It did not end there. Ming learned of the company's hopes of developing an algorithm that could automate the hiring process, an idea she had criticized back then. In October, news broke that the company was discarding the project because it tended to target women. The algorithm scoured the applicants' CVs and ranked them on a five-star scale. However, as it trained on Amazon data, it learned that male candidates developed best in the workplace. It punished those with the word "women" in their CVs, such as "Women's Rowing Champion," and graduated from women's colleges.
"They thought they could throw an algorithm at the problem and it would find out". says Ming. "But if a company does not know how to solve the problem of bias, it will not solve an AI. After working on it for a few years, they dragged it behind the barn and shot it in the back of the head. "
Ming, who claims to have rejected offers from Uber and Netflix, has taken a different direction in a startup gilding. The company found that features such as resilience and what Ming calls the "sense of growth" – the flexibility to learn from mistakes – predicted better software engineers rated by human programmers. So the company built small AIs to search blogs, LinkedIn and social media feeds for the best candidates, whether they were looking for work or not.
Sometimes a single tweet had a tremendous weight. One read: "Celery is fantastic." Out of context, this sounds like "someone who is fundamentally wrong about a gross food," says Ming. However, "celery" was an indication of an obscure job queue tool written in the Python programming language. The tweet and the passion it contained were a "great predictor" of the candidate's coding abilities.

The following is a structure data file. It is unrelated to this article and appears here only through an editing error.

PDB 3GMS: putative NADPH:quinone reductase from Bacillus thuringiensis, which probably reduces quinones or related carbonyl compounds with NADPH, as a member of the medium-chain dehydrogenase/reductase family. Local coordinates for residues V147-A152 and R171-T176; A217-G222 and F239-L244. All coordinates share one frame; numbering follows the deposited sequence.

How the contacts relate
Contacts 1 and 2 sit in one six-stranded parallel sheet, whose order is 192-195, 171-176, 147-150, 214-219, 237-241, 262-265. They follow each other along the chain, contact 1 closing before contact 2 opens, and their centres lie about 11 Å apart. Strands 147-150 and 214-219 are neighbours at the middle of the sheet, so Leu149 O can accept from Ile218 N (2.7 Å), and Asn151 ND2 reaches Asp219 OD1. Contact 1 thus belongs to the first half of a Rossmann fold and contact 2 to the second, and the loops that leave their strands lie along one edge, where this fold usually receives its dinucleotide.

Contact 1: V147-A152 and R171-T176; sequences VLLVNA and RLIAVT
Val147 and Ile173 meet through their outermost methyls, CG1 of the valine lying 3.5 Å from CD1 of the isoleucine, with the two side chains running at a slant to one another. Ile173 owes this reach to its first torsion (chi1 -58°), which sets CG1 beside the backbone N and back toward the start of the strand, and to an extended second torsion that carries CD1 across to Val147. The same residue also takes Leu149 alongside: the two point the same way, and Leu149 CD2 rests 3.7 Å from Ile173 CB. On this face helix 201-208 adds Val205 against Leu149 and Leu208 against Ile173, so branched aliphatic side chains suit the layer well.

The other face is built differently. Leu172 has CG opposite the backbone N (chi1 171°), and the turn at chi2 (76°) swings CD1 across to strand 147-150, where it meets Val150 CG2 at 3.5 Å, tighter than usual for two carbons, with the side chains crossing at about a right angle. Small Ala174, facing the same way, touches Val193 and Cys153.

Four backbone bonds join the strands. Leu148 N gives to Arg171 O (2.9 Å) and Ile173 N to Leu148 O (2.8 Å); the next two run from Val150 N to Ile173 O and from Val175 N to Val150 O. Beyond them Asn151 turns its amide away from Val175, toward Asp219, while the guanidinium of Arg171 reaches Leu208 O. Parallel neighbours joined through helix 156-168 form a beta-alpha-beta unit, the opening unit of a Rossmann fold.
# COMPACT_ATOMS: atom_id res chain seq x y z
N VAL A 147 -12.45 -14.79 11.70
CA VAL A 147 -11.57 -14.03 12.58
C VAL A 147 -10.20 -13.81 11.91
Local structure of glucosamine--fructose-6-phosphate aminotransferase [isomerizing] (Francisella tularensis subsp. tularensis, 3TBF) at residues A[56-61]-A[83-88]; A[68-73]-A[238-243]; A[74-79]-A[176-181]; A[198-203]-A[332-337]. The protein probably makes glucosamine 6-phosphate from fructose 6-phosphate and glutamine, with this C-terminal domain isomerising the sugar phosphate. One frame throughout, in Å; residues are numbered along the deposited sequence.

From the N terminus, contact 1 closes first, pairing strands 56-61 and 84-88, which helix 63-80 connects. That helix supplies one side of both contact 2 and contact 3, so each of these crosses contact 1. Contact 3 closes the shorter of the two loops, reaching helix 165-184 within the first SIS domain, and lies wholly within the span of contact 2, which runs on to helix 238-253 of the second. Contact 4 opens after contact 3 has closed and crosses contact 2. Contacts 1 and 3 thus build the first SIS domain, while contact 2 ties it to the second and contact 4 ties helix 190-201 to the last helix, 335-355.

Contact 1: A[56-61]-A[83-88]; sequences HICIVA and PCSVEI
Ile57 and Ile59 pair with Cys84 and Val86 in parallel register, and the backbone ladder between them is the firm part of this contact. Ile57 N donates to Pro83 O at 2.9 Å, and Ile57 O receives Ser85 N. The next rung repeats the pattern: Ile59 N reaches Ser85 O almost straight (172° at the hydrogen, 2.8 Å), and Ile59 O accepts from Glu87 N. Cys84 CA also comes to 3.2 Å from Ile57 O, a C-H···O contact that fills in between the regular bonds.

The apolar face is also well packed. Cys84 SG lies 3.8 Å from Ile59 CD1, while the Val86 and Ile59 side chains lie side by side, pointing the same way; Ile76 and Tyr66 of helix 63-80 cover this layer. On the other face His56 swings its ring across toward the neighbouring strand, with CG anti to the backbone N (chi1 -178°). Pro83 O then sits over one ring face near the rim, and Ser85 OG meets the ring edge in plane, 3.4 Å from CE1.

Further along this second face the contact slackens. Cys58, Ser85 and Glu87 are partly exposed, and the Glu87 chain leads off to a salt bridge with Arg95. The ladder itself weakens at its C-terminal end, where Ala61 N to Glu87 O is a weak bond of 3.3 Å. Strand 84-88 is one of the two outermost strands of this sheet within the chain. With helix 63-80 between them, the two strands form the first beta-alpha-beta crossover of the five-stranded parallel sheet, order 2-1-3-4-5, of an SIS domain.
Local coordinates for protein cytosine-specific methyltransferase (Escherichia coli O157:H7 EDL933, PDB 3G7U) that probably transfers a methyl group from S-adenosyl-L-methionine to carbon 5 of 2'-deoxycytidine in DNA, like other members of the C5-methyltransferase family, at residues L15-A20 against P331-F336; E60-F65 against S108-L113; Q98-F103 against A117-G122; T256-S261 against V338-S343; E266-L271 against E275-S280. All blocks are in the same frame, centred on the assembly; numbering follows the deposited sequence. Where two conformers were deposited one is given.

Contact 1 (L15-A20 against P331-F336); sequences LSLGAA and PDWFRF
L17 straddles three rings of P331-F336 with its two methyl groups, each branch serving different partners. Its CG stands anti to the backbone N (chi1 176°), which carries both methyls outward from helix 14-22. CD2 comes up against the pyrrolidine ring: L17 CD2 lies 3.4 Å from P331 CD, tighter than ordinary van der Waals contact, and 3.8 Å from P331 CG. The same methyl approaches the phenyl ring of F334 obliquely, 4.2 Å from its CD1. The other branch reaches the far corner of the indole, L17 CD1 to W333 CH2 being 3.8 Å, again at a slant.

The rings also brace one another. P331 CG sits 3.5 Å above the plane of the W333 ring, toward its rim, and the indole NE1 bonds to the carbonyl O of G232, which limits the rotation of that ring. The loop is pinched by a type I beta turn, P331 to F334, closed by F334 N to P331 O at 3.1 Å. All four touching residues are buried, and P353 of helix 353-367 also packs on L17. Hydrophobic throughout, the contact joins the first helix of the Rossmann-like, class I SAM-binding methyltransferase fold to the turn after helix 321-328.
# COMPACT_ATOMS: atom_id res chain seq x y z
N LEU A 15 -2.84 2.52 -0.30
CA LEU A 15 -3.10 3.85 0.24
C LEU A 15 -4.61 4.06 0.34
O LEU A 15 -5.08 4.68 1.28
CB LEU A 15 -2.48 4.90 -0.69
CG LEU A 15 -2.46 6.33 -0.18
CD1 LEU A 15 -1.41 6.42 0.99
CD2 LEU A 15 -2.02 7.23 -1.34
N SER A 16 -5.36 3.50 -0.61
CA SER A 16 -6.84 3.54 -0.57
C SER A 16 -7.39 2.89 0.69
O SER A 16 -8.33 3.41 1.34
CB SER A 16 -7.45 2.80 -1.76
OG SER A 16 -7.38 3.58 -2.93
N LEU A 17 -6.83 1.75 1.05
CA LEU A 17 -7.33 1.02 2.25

To get back on track, we need a revolution in AI, says Ming, one that goes beyond the correlation to causality. Throw a neural network onto a pile of data and find patterns that can predict a person's marks, their job prospects, or the likelihood of their being compromised again. But correlations can hide the most terrible prejudices, the kind that black men are at higher risk of offending again. We need KIs who know the true reasons for what makes a born again, a great employee, or a Class A student. "We need that knowledge, and I'm shocked by how rare it is in the AI," she says.
It is not the only problem. The benefits of AI flow disproportionately to the rich. Take educational apps. "The whole reason you build these systems is to help kids who are having trouble, but the biggest market is to get a few extra points for the sats for the elite performers, because in the end, the Market there, "says Ming. "Nearly every technology grows with increasing inequality, because the people who can best use it are the ones who need it the least: 99.999% of the world's population does not affect how this technology is used. We have to consider AI as a human right, just as we think it is of a judicial review and access to vaccines.
Every year, swarms of freshly graduated doctoral students flock to tech companies, without the slightest idea of world problems. That will not change that fast. A thorough ethics experience will help, but Ming believes it takes more than learning the rules from a book. "Ethics is like resilience, you can handle it well if you fail. To act ethically, you need to understand all the consequences of the solution you are proposing, "she says.
Given the great technology that is dominated by young, mostly white men, women and other marginalized people can propel the revolution says it needs. "I think it's incredibly valuable to people who have somehow suffered to have a voice. If you come from an environment like mine, you are skeptical. They recognize that technology increases inequality, and it only gets better if we act actively to avoid it. "